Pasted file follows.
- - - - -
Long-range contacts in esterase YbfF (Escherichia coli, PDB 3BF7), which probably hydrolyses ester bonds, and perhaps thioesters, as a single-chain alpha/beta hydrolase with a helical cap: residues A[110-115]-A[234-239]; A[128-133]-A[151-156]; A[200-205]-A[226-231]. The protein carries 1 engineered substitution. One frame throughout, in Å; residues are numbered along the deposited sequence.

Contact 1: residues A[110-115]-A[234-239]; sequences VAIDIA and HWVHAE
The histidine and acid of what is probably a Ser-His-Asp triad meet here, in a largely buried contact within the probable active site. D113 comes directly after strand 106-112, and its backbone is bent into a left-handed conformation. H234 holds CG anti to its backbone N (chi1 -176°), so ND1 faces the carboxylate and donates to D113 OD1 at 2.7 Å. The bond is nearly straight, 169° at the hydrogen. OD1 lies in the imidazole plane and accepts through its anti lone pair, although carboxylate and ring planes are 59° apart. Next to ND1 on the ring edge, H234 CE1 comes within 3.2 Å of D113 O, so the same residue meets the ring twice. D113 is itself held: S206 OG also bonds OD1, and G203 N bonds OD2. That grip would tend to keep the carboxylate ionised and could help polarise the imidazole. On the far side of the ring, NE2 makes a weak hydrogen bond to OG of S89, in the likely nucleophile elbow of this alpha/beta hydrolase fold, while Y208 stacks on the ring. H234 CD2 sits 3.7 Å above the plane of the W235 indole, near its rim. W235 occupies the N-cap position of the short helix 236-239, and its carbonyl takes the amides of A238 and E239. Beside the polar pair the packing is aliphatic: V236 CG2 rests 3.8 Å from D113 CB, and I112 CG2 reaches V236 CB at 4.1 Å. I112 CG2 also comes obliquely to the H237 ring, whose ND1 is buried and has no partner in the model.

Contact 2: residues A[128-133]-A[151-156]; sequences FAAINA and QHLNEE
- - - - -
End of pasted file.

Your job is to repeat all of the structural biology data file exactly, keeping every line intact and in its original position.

Long-range contacts in esterase YbfF (Escherichia coli, PDB 3BF7), which probably hydrolyses ester bonds, and perhaps thioesters, as a single-chain alpha/beta hydrolase with a helical cap: residues A[110-115]-A[234-239]; A[128-133]-A[151-156]; A[200-205]-A[226-231]. The protein carries 1 engineered substitution. One frame throughout, in Å; residues are numbered along the deposited sequence.

Contact 1: residues A[110-115]-A[234-239]; sequences VAIDIA and HWVHAE
The histidine and acid of what is probably a Ser-His-Asp triad meet here, in a largely buried contact within the probable active site. D113 comes directly after strand 106-112, and its backbone is bent into a left-handed conformation. H234 holds CG anti to its backbone N (chi1 -176°), so ND1 faces the carboxylate and donates to D113 OD1 at 2.7 Å. The bond is nearly straight, 169° at the hydrogen. OD1 lies in the imidazole plane and accepts through its anti lone pair, although carboxylate and ring planes are 59° apart. Next to ND1 on the ring edge, H234 CE1 comes within 3.2 Å of D113 O, so the same residue meets the ring twice. D113 is itself held: S206 OG also bonds OD1, and G203 N bonds OD2. That grip would tend to keep the carboxylate ionised and could help polarise the imidazole. On the far side of the ring, NE2 makes a weak hydrogen bond to OG of S89, in the likely nucleophile elbow of this alpha/beta hydrolase fold, while Y208 stacks on the ring. H234 CD2 sits 3.7 Å above the plane of the W235 indole, near its rim. W235 occupies the N-cap position of the short helix 236-239, and its carbonyl takes the amides of A238 and E239. Beside the polar pair the packing is aliphatic: V236 CG2 rests 3.8 Å from D113 CB, and I112 CG2 reaches V236 CB at 4.1 Å. I112 CG2 also comes obliquely to the H237 ring, whose ND1 is buried and has no partner in the model.

Contact 2: residues A[128-133]-A[151-156]; sequences FAAINA and QHLNEE